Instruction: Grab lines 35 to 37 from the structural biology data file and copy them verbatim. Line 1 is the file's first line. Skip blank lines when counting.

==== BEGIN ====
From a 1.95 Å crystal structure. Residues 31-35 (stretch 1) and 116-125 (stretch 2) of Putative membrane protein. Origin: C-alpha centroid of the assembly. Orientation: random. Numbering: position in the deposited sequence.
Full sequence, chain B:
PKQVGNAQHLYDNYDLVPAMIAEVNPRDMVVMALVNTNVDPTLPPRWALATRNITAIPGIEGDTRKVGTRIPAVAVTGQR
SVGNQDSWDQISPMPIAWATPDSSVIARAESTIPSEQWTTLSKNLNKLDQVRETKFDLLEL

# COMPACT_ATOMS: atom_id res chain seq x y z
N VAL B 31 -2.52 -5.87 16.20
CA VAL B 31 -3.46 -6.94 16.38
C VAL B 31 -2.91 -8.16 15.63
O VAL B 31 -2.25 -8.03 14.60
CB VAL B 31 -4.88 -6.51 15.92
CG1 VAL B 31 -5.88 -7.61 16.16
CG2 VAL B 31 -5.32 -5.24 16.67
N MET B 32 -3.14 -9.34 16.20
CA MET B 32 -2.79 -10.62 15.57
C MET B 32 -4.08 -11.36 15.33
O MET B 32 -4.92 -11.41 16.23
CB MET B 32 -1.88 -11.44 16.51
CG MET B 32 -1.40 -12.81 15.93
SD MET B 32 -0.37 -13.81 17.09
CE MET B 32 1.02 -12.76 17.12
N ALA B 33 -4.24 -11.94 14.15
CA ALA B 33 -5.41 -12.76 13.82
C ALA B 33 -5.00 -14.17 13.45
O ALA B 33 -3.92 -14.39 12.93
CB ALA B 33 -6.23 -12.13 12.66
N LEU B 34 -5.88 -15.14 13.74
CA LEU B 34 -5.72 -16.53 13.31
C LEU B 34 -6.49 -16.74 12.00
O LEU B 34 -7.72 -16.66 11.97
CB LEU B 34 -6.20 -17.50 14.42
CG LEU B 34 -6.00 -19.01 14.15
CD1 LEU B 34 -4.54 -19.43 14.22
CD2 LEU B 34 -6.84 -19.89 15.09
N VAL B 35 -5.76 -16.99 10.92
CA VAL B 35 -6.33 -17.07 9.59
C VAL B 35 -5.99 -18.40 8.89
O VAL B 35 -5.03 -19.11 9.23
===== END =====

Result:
CA VAL B 35 -6.33 -17.07 9.59
C VAL B 35 -5.99 -18.40 8.89
O VAL B 35 -5.03 -19.11 9.23